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Early Life Origins of Asthma: A Review of Potential Effectors

Bobolea I1-4*, Arismendi E3-4*, Valero A1-4, Agustí A1-4

1Respiratory Institute, Hospital Clínic, Barcelona, Spain
2University of Barcelona, Spain
3Institut d’Investigacio Biomedica August Pi i Sunyer (IDIBAPS)
4Centro Investigación Biomédica en Red Enfermedades Respiratorias (CIBERES), Spain
*co-primary authors

J Investig Allergol Clin Immunol 2019; Vol. 29(3)
doi: 10.18176/jiaci.0361

There is currently growing evidence that events occurring early in life, both before and after birth, are significantly associated with the risk of asthma, COPD and low lung function later in life. In fact, from conception to death there are continuous, dynamic numbers of gene-environment interactions that determine two fundamental biologic processes, lung development and lung ageing. Over 130 birth cohorts have been initiated in the last 30 years. These birth cohorts have improved our understanding of asthma inception, progression and persistency. In this review, we summarize the main data upon those early life events proven to determine later development and persistence of asthma, such as maternal atopy or smoking, preterm birth/ bronchopulmonary dysplasia, or infections, nutrition and obesity, smoking and other environmental exposures in childhood and adolescence.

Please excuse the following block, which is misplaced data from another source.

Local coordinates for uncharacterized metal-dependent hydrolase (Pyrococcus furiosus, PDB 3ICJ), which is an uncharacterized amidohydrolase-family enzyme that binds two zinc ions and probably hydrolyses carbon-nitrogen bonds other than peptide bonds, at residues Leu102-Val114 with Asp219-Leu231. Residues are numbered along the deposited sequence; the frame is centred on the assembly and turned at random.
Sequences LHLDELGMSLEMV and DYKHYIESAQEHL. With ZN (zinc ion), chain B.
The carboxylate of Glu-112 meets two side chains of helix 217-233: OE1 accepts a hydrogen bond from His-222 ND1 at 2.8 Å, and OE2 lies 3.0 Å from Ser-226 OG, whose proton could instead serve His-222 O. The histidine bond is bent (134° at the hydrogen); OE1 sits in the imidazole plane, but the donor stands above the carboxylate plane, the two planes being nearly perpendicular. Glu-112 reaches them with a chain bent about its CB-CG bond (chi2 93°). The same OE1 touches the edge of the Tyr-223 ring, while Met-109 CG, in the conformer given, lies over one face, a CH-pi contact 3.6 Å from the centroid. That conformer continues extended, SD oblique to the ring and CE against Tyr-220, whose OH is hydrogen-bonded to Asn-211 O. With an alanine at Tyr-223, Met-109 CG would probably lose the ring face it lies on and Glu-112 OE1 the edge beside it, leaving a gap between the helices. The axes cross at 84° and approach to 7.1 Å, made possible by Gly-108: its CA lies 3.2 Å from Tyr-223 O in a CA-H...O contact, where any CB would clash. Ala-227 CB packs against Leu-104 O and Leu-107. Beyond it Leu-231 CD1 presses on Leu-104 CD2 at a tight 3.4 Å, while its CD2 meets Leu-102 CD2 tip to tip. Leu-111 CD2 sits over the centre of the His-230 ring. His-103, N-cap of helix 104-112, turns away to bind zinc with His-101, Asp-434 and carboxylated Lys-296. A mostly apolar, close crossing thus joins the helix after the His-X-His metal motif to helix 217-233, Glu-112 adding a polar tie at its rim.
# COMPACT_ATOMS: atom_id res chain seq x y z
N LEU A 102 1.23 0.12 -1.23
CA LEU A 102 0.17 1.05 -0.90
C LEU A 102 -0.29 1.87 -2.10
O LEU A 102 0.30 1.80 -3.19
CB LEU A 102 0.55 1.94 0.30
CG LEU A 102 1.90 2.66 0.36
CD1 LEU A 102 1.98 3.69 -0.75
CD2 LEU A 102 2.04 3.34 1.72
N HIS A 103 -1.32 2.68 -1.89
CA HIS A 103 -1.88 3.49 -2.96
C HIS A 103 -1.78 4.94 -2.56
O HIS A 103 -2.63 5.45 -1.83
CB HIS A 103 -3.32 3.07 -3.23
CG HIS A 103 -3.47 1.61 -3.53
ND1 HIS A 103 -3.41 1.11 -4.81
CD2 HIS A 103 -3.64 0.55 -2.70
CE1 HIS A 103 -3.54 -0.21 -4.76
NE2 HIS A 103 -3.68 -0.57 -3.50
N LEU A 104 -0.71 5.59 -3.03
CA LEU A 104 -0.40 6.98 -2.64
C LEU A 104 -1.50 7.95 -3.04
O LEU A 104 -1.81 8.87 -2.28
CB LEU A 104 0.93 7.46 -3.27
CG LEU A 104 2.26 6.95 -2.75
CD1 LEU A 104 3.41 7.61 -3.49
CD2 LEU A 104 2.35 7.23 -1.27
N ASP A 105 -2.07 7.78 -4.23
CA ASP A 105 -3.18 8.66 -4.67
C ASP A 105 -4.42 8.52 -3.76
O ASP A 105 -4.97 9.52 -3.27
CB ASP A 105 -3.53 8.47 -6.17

Some of these factors are obviously impossible to prevent or eliminate; others, in exchange, have been proven to have a protective role, and current research is aimed to optimally enhance them. The available prophylactic measures are also revised here. In case of environmental pollution for instance, large scale political interventions successfully managed to decrease contamination levels, leading to improved lung function and lower asthma prevalence in the respective geographical areas.
Future research should focus on better understanding these complex interactions, in order to develop and enhance effective preventive therapeutic measures. 

Key words: Atopy, Asthma, Lung Function, Pregnancy, Prematurity, Obstructive Airway Disease, Airway Hyperreactivity